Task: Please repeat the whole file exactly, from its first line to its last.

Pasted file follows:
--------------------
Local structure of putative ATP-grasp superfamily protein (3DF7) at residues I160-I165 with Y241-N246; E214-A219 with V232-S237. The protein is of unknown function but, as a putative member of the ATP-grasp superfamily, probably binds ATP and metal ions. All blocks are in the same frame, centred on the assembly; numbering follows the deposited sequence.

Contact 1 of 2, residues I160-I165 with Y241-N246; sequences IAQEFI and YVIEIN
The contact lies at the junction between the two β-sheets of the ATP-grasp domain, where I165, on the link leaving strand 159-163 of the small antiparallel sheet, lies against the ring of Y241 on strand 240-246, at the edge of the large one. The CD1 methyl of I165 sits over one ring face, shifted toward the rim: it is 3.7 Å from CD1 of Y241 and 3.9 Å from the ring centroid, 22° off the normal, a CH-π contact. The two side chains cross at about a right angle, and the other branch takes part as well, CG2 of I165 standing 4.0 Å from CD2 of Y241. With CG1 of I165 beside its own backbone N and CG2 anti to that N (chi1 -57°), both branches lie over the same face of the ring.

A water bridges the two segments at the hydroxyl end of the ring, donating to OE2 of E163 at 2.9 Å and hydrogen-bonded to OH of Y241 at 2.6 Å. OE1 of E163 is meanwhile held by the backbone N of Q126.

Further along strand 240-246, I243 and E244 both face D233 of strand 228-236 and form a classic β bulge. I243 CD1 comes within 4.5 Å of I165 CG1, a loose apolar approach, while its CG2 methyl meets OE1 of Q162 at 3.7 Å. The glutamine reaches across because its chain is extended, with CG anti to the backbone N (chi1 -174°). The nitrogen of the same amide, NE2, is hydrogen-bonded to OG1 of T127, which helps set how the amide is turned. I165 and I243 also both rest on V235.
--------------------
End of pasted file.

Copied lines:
Local structure of putative ATP-grasp superfamily protein (3DF7) at residues I160-I165 with Y241-N246; E214-A219 with V232-S237. The protein is of unknown function but, as a putative member of the ATP-grasp superfamily, probably binds ATP and metal ions. All blocks are in the same frame, centred on the assembly; numbering follows the deposited sequence.

Contact 1 of 2, residues I160-I165 with Y241-N246; sequences IAQEFI and YVIEIN
The contact lies at the junction between the two β-sheets of the ATP-grasp domain, where I165, on the link leaving strand 159-163 of the small antiparallel sheet, lies against the ring of Y241 on strand 240-246, at the edge of the large one. The CD1 methyl of I165 sits over one ring face, shifted toward the rim: it is 3.7 Å from CD1 of Y241 and 3.9 Å from the ring centroid, 22° off the normal, a CH-π contact. The two side chains cross at about a right angle, and the other branch takes part as well, CG2 of I165 standing 4.0 Å from CD2 of Y241. With CG1 of I165 beside its own backbone N and CG2 anti to that N (chi1 -57°), both branches lie over the same face of the ring.

A water bridges the two segments at the hydroxyl end of the ring, donating to OE2 of E163 at 2.9 Å and hydrogen-bonded to OH of Y241 at 2.6 Å. OE1 of E163 is meanwhile held by the backbone N of Q126.

Further along strand 240-246, I243 and E244 both face D233 of strand 228-236 and form a classic β bulge. I243 CD1 comes within 4.5 Å of I165 CG1, a loose apolar approach, while its CG2 methyl meets OE1 of Q162 at 3.7 Å. The glutamine reaches across because its chain is extended, with CG anti to the backbone N (chi1 -174°). The nitrogen of the same amide, NE2, is hydrogen-bonded to OG1 of T127, which helps set how the amide is turned. I165 and I243 also both rest on V235.